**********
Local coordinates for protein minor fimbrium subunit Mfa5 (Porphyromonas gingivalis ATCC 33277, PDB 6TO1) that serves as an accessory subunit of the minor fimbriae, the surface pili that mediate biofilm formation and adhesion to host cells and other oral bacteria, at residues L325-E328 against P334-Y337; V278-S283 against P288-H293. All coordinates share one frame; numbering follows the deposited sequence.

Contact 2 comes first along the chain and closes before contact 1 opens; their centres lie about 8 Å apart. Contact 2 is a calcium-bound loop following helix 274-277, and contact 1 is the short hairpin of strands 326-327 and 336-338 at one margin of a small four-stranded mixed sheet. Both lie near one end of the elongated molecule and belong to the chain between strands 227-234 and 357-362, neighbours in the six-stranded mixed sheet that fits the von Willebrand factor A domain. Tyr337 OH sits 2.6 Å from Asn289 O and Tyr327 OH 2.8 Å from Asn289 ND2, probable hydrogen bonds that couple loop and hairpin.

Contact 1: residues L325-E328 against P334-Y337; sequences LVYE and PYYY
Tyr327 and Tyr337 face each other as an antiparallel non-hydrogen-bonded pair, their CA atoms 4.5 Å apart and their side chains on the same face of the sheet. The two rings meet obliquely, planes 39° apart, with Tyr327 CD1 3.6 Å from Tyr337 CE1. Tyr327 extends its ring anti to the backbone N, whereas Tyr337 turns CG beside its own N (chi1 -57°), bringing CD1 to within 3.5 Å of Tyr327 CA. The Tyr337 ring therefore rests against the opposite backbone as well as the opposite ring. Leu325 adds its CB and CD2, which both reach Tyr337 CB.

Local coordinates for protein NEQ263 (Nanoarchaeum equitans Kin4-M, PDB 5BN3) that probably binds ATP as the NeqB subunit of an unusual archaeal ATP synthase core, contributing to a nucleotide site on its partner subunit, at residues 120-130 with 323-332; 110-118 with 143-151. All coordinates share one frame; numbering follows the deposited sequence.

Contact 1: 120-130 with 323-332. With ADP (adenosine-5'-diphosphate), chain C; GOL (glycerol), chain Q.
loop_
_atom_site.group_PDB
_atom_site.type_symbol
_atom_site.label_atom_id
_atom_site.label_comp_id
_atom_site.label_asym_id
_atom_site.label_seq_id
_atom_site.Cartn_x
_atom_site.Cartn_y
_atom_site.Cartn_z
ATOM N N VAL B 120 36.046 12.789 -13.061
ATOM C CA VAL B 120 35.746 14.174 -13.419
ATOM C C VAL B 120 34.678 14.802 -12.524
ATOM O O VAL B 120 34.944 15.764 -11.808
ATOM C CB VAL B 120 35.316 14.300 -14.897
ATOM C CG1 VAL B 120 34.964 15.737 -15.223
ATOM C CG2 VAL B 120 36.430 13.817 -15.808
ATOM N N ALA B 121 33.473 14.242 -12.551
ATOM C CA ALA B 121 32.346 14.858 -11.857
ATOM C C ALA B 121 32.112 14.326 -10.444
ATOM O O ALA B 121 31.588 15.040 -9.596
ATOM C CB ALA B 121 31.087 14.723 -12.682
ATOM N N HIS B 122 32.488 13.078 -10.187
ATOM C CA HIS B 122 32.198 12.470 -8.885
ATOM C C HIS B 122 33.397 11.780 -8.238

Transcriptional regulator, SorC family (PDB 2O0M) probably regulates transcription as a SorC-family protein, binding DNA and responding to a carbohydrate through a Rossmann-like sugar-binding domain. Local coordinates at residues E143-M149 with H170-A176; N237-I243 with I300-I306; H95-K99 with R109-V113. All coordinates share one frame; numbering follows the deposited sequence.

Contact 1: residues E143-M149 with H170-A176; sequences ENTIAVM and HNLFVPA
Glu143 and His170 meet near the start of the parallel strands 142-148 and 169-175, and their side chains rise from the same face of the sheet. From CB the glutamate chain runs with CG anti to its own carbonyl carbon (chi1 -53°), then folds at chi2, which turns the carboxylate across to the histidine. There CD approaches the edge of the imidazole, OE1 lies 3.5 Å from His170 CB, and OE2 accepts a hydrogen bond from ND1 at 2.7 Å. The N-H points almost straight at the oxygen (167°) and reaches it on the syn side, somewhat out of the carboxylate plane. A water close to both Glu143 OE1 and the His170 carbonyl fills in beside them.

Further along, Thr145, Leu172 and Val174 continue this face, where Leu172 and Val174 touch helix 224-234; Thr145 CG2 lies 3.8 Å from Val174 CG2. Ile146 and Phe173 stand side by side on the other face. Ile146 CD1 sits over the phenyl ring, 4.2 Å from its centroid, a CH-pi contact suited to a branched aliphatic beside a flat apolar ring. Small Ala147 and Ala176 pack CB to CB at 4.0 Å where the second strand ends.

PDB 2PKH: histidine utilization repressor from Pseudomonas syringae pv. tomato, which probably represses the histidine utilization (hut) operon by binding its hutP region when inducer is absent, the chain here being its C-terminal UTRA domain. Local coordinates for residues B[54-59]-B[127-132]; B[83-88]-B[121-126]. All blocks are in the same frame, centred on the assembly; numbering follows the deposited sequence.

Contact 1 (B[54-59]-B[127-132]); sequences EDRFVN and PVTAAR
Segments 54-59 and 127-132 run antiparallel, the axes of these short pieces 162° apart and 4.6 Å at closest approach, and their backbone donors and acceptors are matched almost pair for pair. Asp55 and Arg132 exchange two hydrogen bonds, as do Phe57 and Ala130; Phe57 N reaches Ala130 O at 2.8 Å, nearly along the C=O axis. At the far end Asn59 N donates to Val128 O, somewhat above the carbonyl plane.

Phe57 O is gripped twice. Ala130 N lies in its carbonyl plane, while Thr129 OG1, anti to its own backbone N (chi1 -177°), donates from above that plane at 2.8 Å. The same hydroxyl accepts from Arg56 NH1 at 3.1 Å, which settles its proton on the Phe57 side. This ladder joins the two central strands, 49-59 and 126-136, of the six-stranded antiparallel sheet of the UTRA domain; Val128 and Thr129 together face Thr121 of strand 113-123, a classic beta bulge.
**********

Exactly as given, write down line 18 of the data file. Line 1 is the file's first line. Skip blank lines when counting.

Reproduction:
ATOM C CA VAL B 120 35.746 14.174 -13.419